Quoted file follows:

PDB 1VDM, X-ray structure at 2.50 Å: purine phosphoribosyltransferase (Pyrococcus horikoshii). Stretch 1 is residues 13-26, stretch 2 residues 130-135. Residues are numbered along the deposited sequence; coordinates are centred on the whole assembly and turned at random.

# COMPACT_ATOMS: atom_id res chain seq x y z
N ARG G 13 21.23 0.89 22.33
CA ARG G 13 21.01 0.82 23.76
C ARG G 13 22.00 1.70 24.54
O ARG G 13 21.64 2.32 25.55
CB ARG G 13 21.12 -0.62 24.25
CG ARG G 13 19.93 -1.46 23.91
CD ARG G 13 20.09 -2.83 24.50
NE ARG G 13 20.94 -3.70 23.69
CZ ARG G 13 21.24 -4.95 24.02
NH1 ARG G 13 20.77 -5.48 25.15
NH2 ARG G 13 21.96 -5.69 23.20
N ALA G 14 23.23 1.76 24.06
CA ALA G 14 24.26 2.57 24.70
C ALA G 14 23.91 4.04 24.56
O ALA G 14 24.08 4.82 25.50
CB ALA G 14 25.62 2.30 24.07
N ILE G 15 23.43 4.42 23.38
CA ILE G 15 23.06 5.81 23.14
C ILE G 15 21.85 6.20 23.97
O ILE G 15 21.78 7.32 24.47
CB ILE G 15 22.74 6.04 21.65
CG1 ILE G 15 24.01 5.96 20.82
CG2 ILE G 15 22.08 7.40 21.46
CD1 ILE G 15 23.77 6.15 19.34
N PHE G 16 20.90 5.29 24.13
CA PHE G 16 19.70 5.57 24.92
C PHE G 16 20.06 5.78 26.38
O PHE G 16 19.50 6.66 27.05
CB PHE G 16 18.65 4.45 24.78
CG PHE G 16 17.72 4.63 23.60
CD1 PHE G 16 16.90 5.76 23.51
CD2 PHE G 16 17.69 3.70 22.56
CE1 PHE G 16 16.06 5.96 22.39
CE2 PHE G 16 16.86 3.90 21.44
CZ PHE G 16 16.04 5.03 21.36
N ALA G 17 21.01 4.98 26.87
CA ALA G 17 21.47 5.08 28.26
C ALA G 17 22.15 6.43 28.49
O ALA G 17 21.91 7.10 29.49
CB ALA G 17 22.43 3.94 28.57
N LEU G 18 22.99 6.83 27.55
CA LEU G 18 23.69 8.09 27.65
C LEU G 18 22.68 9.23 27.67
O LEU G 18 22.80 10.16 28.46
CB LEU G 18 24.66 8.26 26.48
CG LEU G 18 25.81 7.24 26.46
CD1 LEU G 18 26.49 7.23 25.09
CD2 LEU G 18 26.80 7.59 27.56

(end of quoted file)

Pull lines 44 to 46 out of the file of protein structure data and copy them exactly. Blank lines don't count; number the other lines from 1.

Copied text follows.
CA LEU G 18 23.69 8.09 27.65
C LEU G 18 22.68 9.23 27.67
O LEU G 18 22.80 10.16 28.46